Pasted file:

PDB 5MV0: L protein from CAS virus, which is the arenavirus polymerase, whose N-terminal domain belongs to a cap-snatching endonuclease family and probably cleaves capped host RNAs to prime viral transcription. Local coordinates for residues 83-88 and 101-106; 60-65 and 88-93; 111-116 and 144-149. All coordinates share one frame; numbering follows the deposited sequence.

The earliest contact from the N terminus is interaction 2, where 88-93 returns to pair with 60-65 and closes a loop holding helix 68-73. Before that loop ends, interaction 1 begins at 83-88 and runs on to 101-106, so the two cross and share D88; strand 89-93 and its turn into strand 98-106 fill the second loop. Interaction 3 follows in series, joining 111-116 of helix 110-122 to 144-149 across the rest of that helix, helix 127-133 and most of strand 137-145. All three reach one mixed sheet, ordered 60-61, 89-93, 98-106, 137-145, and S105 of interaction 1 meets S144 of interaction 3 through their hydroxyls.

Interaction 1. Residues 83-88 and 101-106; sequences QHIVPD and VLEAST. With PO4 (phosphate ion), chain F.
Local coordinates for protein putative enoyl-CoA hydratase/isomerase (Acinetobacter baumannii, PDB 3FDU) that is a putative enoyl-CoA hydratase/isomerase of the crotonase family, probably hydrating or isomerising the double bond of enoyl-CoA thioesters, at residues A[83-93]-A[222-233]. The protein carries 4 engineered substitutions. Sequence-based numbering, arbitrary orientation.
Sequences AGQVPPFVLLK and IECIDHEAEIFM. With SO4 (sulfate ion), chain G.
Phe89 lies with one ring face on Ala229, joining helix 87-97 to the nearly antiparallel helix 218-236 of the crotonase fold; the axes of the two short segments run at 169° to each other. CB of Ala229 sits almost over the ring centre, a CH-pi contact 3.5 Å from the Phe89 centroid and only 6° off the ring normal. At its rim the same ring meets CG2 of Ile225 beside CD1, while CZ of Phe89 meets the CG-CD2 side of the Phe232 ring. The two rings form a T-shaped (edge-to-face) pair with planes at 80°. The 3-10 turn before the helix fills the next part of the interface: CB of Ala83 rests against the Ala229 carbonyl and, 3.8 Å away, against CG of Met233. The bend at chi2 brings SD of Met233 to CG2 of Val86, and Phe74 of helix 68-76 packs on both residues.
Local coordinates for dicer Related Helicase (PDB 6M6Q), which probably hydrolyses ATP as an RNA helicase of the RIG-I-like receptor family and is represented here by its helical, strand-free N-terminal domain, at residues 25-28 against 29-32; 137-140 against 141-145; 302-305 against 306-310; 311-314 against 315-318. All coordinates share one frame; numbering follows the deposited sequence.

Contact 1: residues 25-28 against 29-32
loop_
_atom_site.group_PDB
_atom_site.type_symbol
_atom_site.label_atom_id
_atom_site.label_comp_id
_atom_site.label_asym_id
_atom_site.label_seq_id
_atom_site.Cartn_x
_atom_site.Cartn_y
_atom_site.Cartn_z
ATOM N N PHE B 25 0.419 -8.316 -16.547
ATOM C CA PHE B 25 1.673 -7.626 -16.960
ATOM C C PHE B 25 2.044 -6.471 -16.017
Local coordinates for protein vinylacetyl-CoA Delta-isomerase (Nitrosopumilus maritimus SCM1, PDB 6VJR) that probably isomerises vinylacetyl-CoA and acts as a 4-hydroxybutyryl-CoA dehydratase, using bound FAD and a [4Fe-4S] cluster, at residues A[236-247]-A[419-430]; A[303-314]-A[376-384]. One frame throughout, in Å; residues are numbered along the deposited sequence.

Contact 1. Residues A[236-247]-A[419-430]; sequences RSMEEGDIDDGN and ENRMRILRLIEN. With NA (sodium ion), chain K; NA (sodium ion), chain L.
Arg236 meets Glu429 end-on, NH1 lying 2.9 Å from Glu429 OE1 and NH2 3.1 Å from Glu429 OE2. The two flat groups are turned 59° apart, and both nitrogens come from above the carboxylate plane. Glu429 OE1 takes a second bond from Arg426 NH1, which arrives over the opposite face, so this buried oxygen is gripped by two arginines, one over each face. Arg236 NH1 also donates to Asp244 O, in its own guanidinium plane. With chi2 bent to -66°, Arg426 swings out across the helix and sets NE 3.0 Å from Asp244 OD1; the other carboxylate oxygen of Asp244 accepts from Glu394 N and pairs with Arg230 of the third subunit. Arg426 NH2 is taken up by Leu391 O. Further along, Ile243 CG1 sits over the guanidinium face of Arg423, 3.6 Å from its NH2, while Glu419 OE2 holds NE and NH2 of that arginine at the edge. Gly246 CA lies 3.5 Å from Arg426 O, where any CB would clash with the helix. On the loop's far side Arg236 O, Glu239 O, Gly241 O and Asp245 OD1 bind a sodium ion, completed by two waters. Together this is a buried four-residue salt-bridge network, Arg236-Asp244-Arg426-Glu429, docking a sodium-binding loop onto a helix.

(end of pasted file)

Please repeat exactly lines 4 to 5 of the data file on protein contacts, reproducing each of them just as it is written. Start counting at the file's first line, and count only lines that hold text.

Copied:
Local coordinates for protein putative enoyl-CoA hydratase/isomerase (Acinetobacter baumannii, PDB 3FDU) that is a putative enoyl-CoA hydratase/isomerase of the crotonase family, probably hydrating or isomerising the double bond of enoyl-CoA thioesters, at residues A[83-93]-A[222-233]. The protein carries 4 engineered substitutions. Sequence-based numbering, arbitrary orientation.
Sequences AGQVPPFVLLK and IECIDHEAEIFM. With SO4 (sulfate ion), chain G.